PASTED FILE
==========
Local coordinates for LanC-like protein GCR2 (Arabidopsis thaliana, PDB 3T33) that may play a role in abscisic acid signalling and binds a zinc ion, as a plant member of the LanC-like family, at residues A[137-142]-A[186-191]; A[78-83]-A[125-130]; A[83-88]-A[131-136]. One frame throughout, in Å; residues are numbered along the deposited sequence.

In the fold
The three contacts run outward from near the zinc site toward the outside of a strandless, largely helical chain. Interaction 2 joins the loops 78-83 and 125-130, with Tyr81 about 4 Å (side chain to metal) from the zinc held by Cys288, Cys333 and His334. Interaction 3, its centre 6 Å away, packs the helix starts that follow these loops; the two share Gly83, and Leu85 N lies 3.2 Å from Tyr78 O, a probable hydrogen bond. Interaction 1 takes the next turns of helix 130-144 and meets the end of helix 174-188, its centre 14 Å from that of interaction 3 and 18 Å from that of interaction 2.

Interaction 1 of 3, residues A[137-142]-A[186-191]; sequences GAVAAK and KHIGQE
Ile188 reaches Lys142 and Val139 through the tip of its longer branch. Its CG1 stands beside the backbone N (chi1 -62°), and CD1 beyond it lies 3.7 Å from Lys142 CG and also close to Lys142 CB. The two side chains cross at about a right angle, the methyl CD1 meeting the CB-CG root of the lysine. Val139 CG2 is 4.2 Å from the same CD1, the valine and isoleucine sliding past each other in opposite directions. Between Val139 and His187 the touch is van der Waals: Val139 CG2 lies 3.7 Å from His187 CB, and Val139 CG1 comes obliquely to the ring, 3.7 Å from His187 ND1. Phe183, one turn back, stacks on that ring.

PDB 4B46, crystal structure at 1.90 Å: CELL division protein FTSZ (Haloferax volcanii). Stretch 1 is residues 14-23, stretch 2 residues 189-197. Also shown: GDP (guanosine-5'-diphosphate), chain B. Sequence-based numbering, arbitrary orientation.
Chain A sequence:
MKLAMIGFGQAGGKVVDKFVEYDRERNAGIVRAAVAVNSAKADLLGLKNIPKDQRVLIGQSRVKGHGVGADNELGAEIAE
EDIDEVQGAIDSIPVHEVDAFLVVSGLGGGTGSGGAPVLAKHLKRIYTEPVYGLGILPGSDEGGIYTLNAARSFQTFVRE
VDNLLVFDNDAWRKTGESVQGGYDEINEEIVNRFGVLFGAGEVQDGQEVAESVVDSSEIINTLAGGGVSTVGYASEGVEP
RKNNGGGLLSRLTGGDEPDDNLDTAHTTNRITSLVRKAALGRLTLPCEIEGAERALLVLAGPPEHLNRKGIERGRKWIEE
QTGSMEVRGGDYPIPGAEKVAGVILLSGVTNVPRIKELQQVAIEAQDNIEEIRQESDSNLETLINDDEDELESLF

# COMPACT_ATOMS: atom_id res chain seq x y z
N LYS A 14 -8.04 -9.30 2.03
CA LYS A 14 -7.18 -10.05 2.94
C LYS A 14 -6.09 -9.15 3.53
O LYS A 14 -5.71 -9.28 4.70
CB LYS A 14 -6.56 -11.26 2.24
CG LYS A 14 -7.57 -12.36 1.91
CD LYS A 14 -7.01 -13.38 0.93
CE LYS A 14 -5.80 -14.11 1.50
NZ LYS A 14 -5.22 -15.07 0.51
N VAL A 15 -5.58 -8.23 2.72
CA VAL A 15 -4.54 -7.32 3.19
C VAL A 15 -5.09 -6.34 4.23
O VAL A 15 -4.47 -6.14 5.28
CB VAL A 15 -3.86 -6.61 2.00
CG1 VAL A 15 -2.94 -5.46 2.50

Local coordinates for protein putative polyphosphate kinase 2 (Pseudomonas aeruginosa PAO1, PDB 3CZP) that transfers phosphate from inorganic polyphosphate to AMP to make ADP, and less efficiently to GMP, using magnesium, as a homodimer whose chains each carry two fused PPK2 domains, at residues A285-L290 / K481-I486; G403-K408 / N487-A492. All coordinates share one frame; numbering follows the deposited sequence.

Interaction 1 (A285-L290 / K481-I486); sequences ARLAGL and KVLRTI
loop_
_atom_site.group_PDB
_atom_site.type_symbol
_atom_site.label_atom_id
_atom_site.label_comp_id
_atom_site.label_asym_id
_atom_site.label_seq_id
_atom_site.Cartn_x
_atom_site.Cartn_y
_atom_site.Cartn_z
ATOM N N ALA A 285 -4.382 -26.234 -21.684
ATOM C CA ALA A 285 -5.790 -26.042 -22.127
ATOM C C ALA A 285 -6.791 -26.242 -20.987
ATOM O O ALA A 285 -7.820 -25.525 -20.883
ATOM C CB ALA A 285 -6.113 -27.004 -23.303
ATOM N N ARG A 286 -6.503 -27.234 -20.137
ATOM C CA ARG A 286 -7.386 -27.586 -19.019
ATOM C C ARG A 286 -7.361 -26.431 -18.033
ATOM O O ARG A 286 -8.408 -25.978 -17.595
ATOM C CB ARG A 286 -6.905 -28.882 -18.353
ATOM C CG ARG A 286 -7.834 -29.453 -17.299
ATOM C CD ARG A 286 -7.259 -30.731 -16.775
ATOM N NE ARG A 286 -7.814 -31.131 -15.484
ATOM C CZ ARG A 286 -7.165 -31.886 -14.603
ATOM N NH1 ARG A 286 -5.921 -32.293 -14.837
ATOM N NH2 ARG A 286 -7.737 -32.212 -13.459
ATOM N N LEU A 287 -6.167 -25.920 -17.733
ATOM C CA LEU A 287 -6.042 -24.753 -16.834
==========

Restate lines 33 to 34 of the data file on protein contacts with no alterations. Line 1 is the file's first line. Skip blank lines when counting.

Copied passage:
_atom_site.type_symbol
_atom_site.label_atom_id